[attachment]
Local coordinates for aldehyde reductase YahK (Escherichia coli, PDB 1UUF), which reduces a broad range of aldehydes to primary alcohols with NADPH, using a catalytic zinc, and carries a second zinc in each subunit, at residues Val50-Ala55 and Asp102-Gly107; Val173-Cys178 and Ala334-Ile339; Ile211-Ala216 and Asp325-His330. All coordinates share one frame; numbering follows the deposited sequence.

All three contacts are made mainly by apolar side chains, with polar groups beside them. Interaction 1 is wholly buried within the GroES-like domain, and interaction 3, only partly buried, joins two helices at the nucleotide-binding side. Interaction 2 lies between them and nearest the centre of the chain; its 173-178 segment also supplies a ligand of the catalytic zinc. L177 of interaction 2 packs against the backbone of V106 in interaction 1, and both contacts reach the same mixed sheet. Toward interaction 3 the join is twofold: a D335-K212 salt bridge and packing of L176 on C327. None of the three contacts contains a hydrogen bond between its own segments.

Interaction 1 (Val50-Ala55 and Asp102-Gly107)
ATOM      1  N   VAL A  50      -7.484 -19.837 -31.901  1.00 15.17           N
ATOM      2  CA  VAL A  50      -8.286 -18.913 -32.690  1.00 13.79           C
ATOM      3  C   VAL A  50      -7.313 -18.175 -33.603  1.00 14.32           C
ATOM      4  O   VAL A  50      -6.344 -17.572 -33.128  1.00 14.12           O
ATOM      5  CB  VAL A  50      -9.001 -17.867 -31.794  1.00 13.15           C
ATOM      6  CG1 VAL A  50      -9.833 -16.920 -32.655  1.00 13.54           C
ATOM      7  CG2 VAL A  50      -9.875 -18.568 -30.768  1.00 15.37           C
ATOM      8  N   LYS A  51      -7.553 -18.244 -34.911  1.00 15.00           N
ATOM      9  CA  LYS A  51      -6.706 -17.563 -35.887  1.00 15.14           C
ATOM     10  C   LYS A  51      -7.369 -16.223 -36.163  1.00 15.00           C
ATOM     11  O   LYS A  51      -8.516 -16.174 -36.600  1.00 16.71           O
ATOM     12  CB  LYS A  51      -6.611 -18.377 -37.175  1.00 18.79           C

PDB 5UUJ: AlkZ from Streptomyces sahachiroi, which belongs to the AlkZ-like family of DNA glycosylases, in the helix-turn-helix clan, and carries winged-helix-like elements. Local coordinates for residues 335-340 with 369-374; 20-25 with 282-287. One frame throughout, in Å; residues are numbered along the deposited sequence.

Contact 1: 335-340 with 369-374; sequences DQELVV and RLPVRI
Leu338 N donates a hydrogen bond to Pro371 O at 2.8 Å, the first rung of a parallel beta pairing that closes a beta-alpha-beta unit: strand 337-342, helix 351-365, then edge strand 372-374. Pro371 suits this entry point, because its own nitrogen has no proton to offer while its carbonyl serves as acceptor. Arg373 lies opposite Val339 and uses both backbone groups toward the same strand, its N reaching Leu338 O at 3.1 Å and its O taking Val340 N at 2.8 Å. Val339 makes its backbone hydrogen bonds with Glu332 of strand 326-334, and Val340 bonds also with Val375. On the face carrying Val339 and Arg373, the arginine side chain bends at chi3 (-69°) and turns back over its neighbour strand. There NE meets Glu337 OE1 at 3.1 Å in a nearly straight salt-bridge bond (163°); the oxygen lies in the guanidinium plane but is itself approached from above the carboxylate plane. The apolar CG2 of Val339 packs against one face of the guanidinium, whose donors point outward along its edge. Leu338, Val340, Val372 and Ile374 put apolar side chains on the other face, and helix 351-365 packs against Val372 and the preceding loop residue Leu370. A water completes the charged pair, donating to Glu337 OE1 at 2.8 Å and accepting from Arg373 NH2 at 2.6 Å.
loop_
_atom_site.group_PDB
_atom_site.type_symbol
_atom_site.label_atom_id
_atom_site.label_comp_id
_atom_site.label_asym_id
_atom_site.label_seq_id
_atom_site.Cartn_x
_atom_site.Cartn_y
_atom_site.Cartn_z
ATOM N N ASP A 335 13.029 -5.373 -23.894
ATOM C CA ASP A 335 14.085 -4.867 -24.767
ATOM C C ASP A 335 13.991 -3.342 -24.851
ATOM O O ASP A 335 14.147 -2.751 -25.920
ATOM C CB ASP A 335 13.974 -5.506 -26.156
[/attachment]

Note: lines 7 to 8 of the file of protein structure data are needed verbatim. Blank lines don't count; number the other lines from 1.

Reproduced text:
ATOM      4  O   VAL A  50      -6.344 -17.572 -33.128  1.00 14.12           O
ATOM      5  CB  VAL A  50      -9.001 -17.867 -31.794  1.00 13.15           C